unsuccessful attempt at contriving a new executive

privilege for then-President Bill Clinton, who at

the time was scurrying to obstruct justice in a

civil rights suit in which he was the defendant

(Jones v. Clinton).

Stop 2 - After crossing the Potomac River into

Virginia, visit Fort Marcey National Park where

you authorized that crack investigative organization,
the U.S. Park Police, to investigate the "suicide"

of Presidential counselor Vincent Foster.

Stop 3 - Continuing westbound, visit Clinton,

Mississippi, corporate HQ for Worldcom, Inc.,

which, until your DOJ trustbusters got into the

act, was a high tech company providing a real

product and service. Before your involvement

Worldcom traded at +$80. Today, it's at $13.

Stop 4 - Now, it's on to Arkansas. The sites

here are just too numerous to mention. Don't

miss the village of Hope where draft-dodger

Bill Clinton scammed both his Selective Service

Board and the Arkansas National Guard.
Another highlight is the undeveloped rural tract

known as "Whitewater." The exact location may be

hard to find, but you can ask directions of the 14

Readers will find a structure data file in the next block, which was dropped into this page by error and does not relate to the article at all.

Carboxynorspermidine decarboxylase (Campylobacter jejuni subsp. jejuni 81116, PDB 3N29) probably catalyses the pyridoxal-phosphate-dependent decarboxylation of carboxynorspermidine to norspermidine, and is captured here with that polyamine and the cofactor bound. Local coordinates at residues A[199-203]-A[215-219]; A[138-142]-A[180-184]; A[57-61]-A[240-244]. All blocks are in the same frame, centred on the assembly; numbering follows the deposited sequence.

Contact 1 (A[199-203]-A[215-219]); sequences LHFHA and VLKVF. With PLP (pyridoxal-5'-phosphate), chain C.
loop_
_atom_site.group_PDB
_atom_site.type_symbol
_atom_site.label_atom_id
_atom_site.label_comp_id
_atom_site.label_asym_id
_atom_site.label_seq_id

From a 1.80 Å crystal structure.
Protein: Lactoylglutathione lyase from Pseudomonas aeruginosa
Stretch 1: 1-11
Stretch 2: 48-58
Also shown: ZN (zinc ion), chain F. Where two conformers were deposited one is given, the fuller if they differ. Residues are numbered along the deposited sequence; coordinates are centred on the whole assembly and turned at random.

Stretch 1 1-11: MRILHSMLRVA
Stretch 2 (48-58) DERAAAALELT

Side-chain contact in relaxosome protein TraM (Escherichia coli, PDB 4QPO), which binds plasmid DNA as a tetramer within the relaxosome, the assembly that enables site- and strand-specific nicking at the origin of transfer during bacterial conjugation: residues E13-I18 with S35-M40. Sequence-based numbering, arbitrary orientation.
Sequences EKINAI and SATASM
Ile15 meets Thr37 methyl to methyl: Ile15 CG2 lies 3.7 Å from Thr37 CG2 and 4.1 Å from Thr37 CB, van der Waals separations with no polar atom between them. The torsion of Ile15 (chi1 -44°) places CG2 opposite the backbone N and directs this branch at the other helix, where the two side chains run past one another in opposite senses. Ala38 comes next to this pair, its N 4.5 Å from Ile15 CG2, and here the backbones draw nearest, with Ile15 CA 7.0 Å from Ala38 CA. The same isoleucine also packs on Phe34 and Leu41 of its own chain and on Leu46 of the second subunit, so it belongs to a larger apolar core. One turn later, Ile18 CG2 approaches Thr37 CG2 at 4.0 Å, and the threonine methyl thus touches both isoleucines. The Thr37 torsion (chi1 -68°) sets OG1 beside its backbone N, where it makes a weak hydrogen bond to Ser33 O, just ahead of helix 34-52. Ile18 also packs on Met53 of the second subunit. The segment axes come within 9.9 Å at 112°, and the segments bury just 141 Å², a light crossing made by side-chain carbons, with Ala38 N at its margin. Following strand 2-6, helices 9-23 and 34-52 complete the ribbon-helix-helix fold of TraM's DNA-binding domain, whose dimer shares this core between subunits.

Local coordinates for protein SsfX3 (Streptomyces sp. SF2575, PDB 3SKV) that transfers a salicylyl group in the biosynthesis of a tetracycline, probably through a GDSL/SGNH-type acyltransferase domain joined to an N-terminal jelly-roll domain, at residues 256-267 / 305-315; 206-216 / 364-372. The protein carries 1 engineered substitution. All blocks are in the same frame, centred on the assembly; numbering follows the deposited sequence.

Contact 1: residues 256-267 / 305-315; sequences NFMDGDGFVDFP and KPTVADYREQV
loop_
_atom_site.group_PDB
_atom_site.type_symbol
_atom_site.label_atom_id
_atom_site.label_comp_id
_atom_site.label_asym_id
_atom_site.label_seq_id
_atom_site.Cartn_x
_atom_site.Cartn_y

convicted "Whitewater" felons you so desperately

tried to protect.

Stop 5 - Leaving the great state of Arkansas,

It's on to Los Alamos, New Mexico. Remember how

your minions hamstrung the FBI's stolen nuclear
secrets investigation? You probably won't want

to linger here too long!

Stop 6 - Next, check out the site of the former

Murrah Federal Building in Oklahoma City, Oklahoma.

Do you ever wonder whether the Waco decisions you
made two years prior to the bombing were the right

ones? Think about all the innocent children and

Federal workers who died here.

Stop 7 - This stop will probably be the highlight

of your trip. Visit Waco, Texas. Please pause at

least a few moments to reflect on what you did (or
didn't do) and all the innocent kids who perished here.

Stop 8 - Continuing to the West Coast, stop in

Los Angeles for a tour of the ATF offices. Ask

them to show you the spot where distraught ATF special
agent Nathaniel Medrano committed suicide. You

probably don't even remember him. He was the fifth

ATF Waco fatality.

Stop 9 - Traveling up the beautiful coast, spend

a couple days in San Francisco. Try to find the

Buddhist temple where defeated Presidential
candidate Al Gore didn't know he was having a

fund-raiser. See the exact spot where convicted

felon fund-raiser Maria Hsia greeted Al when he arrived
for the fund-raiser.

Stop 10 - Then, it's on to Seattle for a peek

at Microsoft, Inc. HQ. Remember when the NASDQ

was above 3000? Many attribute its current low
level to your trustbusters who dragged Microsoft

through the mud. . . and the courts. Nice going!

Notice what's happening on appeal?

Stop 11 - It's time to start heading back. Go

just a bit eastbound and visit Ruby Ridge, Idaho.